Policy Review – Quarter II/2011
During the second quarter of 2011, 51 legal documents related to natural resources and environment sector were either promulgated or put into effect. Most of these documents focus on environmental management and pollution control. Noticeably, the Decree No.29/2011/ND-CP was promulgated on the 18th of April, 2011 providing strategic environment assessment, environmental impact assessment and commitment to environment protection.
The Decree No.29/2011/ND-CP came into effect on June 5th 2011, and replaces various articles related to strategic environment assessment (SEA), environmental impact assessment (EIA) and commitment to environment protection in Decree No.80/2006/ND-CP and Decree No.21/2008/ND-CP. Overall, this decree is one of the efforts made by the government to tighten regulations on environmental impact assessment for development projects.
The new decree has changed the minimum scale and size of various projects on the list subject to the implementation of EIA. Some typical examples include hydropower projects with a reservoir capacity over 100,000 m3 (while the old regulation required a minimum capacity of over 300,000 m3), solid mineral mining projects with a capacity over 50,000 m3 per year (while the old regulation was over 100,000 m3 per year), and all cement product projects (the previous regulation required a minimum of 300,000 tons per year).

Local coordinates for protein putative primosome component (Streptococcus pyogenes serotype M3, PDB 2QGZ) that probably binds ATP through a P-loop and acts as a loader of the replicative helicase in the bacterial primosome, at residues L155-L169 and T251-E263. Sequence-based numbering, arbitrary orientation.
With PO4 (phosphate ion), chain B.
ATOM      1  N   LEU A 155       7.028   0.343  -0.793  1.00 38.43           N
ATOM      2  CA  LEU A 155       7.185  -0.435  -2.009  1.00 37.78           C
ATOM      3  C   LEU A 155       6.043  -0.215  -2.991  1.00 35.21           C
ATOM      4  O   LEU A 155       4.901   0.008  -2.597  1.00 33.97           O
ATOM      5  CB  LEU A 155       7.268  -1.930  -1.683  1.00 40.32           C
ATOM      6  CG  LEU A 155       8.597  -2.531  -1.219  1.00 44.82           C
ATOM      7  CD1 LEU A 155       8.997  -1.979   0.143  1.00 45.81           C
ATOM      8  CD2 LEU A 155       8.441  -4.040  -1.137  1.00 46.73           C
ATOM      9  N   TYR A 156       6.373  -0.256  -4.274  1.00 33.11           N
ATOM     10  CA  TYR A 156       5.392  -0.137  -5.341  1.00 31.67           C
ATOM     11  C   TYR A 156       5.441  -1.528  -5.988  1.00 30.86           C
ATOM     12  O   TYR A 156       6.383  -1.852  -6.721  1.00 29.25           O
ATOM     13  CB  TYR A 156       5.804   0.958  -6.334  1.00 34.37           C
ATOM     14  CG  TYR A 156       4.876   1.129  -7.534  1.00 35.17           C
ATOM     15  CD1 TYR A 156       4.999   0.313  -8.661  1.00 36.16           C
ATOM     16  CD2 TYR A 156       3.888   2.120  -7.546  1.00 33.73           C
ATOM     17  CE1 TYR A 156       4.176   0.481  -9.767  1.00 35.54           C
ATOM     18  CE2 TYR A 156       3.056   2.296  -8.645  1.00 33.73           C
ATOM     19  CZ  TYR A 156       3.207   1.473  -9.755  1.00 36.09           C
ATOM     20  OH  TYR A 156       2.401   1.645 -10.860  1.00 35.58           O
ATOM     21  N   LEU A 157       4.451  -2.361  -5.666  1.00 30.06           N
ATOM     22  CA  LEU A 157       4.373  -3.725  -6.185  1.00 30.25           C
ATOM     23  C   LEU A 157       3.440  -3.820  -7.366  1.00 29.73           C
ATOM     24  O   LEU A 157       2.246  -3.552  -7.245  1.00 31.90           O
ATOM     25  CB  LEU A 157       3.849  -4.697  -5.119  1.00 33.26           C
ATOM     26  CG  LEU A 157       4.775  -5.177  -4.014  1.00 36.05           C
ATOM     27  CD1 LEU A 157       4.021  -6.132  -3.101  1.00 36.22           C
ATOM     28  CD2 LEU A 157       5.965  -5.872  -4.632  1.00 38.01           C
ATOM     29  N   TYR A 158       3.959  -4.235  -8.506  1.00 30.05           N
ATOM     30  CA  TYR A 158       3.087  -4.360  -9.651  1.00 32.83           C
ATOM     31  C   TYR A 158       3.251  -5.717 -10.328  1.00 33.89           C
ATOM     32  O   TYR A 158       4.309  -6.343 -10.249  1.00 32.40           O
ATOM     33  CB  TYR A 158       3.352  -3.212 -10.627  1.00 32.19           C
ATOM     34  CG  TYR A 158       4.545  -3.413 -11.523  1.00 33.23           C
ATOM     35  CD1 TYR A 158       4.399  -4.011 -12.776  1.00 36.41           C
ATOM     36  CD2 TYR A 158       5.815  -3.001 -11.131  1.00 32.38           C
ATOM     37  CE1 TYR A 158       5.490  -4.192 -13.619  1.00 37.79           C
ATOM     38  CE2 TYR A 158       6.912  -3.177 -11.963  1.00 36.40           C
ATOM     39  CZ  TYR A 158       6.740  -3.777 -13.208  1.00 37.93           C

In addition, there are changes in the appraisal and approval process of EIA reports. According to the old regulations, the responsibilities of appraisal and approval of EIA reports were only given to the Ministry of Natural Resources and Environment (MONRE) or the Provincial People’s Committees. However, in the new legislation, depending on each specific project, these responsibilities will be delegated to other ministries. For examples, the Ministry of Defense and the Ministry of Public Security will appraise all projects related to security and defense while MONRE has the authority to appraise 11 other types of projects, including oil refining, land reclamation, hazardous waste and nuclear electricity projects.
While the Decree No.29/2011/ND-CP has provided strict adjustments made in the implementation of environmental impact assessment, corporate responsibilities and community consultation in the project development process, it still remains flawed. In particular, the entrustment of other ministries, ministerial and governmental agencies with the authority to appraise EIA reports of their own projects will make it difficult to ensure the objectiveness of the appraisal process. (For more details, please see page 6 of this Policy Review).